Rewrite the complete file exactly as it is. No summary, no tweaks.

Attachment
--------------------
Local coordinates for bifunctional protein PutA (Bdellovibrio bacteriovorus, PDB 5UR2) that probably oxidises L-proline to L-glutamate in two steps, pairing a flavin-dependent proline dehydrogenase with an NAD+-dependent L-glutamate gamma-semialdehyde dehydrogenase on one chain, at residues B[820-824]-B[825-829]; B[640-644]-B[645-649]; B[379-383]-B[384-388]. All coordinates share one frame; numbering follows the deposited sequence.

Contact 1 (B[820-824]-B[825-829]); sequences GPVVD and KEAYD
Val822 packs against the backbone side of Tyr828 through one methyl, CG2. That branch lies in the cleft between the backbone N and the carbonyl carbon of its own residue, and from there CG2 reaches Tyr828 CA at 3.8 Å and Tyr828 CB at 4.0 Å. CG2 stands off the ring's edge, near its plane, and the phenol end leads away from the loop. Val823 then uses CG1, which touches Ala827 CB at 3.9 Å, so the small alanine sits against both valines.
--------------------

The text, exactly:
Local coordinates for bifunctional protein PutA (Bdellovibrio bacteriovorus, PDB 5UR2) that probably oxidises L-proline to L-glutamate in two steps, pairing a flavin-dependent proline dehydrogenase with an NAD+-dependent L-glutamate gamma-semialdehyde dehydrogenase on one chain, at residues B[820-824]-B[825-829]; B[640-644]-B[645-649]; B[379-383]-B[384-388]. All coordinates share one frame; numbering follows the deposited sequence.

Contact 1 (B[820-824]-B[825-829]); sequences GPVVD and KEAYD
Val822 packs against the backbone side of Tyr828 through one methyl, CG2. That branch lies in the cleft between the backbone N and the carbonyl carbon of its own residue, and from there CG2 reaches Tyr828 CA at 3.8 Å and Tyr828 CB at 4.0 Å. CG2 stands off the ring's edge, near its plane, and the phenol end leads away from the loop. Val823 then uses CG1, which touches Ala827 CB at 3.9 Å, so the small alanine sits against both valines.